Missouri nears 500 July deaths from Delta surge as hospitalizations continue to rise
COVID-19 cases statewide decline slowly from peak set in first week of the month
July was the deadliest month for COVID-19 in Missouri since January, data released Tuesday by the Department of Health and Senior Services shows.
The weekly review of death certificates, where 75 percent of deaths in the state are identified, found that 52 of 86 newly confirmed deaths occurred last month as the Delta variant surge sent infection rates soaring. That pushed the total for the month to 499 — 20 more than February, which had been the second deadliest month of the year.
There have been 179 deaths confirmed so far for August, including 30 in the past week. The deadliest month of the year was January, with 1,276 deaths. The highest number of fatalities was 1,771 in December.
The recent numbers are likely higher because of delays in reporting deaths and that state data only includes cases identified by lab tests looking for genetic material from the virus. The state does not report deaths in cases identified by antigen tests that find proteins from the virus.
The new report came as hospitalizations continue to rise, the state announced that people with weakened immune systems are eligible for a booster vaccination shot and vaccine delivery rates remain below levels seen in early June.
In the St. Louis region, hospitals are limiting services to non-COVID-19 patients to conserve space.
“We simply don’t have enough people and staff to take care of all the COVID cases we are seeing, all the emergent care we have to render and the elective procedures, which although they can be postponed, are important for many individuals,” Clay Dunagan, BJC HealthCare’s chief clinical officer, in a briefing for the St. Louis Metropolitan Pandemic Task Force.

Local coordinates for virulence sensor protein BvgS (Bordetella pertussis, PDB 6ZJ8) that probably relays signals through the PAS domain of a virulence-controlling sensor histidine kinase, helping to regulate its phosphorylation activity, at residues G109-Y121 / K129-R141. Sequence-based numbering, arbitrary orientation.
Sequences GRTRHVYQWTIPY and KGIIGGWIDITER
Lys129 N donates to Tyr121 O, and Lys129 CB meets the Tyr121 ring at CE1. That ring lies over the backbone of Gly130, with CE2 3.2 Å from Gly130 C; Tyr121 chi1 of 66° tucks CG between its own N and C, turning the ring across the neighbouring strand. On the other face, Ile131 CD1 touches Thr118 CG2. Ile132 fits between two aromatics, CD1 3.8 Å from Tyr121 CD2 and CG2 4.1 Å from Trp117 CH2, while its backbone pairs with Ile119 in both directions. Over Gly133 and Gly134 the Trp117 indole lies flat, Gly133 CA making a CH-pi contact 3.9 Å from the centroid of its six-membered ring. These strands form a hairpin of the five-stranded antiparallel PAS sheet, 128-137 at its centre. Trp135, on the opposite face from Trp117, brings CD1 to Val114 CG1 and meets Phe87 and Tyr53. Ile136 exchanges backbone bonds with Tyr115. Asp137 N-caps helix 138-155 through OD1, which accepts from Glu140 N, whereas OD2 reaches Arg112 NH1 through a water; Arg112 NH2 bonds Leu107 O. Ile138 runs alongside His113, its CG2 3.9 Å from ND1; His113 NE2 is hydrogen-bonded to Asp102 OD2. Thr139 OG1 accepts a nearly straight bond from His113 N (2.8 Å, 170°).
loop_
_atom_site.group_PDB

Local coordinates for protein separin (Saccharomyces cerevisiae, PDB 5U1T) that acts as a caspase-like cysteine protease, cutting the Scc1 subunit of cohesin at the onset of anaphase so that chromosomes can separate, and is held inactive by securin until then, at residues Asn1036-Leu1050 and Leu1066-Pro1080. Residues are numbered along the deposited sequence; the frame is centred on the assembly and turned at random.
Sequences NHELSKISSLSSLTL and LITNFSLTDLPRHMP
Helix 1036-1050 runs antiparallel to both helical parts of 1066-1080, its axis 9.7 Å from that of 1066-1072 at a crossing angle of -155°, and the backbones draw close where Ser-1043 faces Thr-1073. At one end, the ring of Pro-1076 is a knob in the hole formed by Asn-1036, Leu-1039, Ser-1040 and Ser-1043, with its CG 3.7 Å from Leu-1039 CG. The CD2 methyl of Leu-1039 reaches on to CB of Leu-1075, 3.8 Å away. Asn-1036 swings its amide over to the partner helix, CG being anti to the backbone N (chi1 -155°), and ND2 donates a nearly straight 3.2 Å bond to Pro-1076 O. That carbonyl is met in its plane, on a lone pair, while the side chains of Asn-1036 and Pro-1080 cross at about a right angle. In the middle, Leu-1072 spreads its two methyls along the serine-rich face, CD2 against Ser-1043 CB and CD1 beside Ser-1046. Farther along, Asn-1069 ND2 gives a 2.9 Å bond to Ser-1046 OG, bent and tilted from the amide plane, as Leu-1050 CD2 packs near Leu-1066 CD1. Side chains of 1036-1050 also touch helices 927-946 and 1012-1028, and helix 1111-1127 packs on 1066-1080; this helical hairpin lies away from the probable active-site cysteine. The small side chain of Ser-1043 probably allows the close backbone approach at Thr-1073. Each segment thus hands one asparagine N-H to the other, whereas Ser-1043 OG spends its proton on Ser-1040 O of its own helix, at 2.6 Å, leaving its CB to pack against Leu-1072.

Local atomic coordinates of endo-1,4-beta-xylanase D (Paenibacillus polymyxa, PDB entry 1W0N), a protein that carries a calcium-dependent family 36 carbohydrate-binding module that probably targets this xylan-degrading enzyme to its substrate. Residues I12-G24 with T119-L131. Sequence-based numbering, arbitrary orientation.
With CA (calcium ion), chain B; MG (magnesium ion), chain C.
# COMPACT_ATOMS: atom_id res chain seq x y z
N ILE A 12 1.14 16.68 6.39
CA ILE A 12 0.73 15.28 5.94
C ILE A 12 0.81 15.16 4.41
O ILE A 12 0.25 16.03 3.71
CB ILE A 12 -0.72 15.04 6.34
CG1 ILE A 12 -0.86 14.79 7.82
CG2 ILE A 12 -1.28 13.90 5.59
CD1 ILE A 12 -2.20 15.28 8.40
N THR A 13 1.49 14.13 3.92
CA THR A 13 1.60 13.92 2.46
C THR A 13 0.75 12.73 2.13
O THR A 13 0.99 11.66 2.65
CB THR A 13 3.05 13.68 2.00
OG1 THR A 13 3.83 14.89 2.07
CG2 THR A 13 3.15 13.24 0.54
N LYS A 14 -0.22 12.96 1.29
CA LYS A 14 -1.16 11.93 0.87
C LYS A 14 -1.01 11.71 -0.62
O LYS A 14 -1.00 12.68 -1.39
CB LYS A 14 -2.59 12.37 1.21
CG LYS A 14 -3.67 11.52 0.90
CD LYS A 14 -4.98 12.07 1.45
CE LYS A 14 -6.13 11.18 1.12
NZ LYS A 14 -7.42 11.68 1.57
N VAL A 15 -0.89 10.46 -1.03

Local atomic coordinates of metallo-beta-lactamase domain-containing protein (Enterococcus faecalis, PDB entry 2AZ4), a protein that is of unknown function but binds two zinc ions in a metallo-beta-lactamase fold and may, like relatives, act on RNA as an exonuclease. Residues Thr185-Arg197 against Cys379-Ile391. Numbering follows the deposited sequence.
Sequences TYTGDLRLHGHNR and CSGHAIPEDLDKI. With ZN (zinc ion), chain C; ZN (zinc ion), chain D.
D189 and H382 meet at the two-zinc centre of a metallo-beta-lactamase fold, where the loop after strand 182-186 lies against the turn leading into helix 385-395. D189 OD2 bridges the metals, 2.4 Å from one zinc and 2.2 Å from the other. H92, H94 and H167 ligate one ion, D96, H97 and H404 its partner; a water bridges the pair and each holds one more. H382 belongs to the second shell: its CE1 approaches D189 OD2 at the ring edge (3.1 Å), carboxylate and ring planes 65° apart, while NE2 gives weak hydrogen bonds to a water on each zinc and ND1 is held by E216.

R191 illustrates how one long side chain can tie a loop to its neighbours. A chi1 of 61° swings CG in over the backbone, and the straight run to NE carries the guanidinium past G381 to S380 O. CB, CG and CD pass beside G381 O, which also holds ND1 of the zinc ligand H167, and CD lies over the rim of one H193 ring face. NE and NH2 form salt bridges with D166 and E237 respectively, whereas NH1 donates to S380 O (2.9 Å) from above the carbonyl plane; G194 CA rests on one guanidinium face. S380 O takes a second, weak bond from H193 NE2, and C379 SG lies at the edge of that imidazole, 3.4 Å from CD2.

Hospitalizations statewide topped 2,400 COVID-19 inpatients late last week and while state data shows a slight decline in recent days, the seven-day average is the highest since the third week of January.
Statewide, 28 percent of hospitalized patients are in intensive care beds. That number is about 20 percent in the St. Louis region, Dunagan said.
“We don’t usually have 20 percent vacancy in our ICUs, so this means by default that some patients we would like to put in intensive care are in other beds,” he said.
The state as a whole continues to show a slow decline in new infections from the peak of the Delta variant surge in the first week of the month. Over the past seven days, the rate of new infections statewide has fallen about 8 percent, but it is not spread evenly.
The state health department reported 3,068 new infections Wednesday and the seven-day average of reported cases stood at 2,576 per day. That is down 8.3 percent from the previous seven-day period but 32 percent above the average a month ago.
.@HealthyLivingMo reports 3,421 #COVID19Missouri cases (2,924 PCR + 497 antigen); 7-day avg of reported cases at 2,553/day, -7.4% from wk ago & +22.9% from 7/19; dashboard avg of cases thru Monday is 2,461/day, -5.6% from wk ago, +43% from 7/16 #COVID19 #moleg #DeltaVariant
— Rudi Keller (@RudiKellerMI) August 19, 2021
In southwest Missouri, which was hit hard by the Delta variant surge starting in early June, infection rates are down about 20 percent in the past week while in the Missouri counties of the Kansas City metropolitan area, infections are down about 4.4 percent.
Late reporting of cases is pushing up local infection rates in a few instances. In Livingston County in northwest Missouri, reports from the Missouri Department of Corrections added 44 cases from the Chillicothe Correctional Center last week, Health Director Sherry Weldon said.
Livingston County was hit first, along with Linn County, when the Delta variant arrived in the state in May.